“I managed to walk out of the water but my legs were like jelly so I was being held up by the women who came to my rescue.”  

Raewyn was fortunate that a coastguard was at the beach, who quickly saw the emergency and came over with a tinfoil blanket to wrap around her while she sat on the beach. 

“I told them that it was just breathlessness and at the time I didn’t feel any pain.” 

Luckily, an ambulance was called and Raewyn went inside for a check. 

“They wanted to get the stretcher for me but I said I was fine to walk, so in I went.” 

Once hooked up to an ECG, the paramedics confirmed that she’d had a heart attack. 

“I couldn’t believe it because it really didn’t feel like a heart attack,” she says. “I guess that’s why they call it the ‘silent killer’.” 

Hospital stay and angioplasty

“I then went straight to Middlemore hospital and was there for four days,” says Raewyn. “I had a stent put in as there was a blockage in the arteries around my heart.”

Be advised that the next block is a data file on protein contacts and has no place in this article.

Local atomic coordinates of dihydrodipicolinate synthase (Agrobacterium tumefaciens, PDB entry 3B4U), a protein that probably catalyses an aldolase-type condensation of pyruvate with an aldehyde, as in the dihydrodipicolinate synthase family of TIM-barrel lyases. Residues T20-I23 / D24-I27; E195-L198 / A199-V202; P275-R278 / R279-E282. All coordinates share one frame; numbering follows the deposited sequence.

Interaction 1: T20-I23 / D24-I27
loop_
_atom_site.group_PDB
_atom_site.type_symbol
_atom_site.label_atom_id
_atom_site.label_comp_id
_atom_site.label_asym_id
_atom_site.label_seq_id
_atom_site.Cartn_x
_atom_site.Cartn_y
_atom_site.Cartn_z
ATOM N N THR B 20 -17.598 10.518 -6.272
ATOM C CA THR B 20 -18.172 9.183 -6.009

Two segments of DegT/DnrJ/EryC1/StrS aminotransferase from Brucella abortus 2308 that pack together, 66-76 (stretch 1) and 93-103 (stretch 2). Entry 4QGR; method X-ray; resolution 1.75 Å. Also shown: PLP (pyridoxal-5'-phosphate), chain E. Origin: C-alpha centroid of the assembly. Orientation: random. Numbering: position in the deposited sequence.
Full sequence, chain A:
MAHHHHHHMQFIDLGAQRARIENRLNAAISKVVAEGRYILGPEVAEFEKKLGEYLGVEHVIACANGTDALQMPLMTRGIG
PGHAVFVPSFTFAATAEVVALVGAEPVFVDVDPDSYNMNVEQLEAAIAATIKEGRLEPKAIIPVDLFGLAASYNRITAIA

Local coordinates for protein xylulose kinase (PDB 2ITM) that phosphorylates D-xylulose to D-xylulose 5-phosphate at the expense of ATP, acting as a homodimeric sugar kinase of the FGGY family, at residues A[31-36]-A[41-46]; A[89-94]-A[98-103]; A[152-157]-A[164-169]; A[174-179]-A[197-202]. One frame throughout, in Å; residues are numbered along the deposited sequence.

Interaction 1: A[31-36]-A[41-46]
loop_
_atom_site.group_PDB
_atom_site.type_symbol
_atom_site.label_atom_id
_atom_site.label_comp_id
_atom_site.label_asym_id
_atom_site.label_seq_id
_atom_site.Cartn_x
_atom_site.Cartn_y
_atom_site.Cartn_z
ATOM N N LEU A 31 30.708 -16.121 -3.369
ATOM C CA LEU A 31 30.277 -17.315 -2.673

An angioplasty is a procedure where a metal mesh, or stent, is inserted into the arteries to increase blood flow when a blockage occurs. 

“I could only have one because my main artery was too narrow and damaged,” she recalls. “So I think it was too risky.” 

Raewyn recovered well in hospital and had a month off work to bounce back.  

“My recovery was good and after my stay in hospital I was really glad for the support of my coffee group at Maraetai,” she says. “They were so caring and supportive and I don’t know what I would have done without them, especially Jim.” 

Lifestyle and diet changes

Post surgery, Raewyn has made a few lifestyle changes in order to look after her heart for the future. 

“I’m not allowed to go out into the deep ocean to swim anymore,” she says. “At least, not until they give me the all-clear. I don’t know if they ever will. I really love swimming and I love the ocean so it’s taken a bit of adjusting to. I definitely prefer swimming to walking and hope to get back to it eventually.” 

Raewyn now goes for brisk walks instead of long ocean swims to get her exercise, which is vital for her mental and physical wellbeing.  

“I make sure to get some ‘me time’ out in nature and I still love talking with my friends at the coffee group for support.”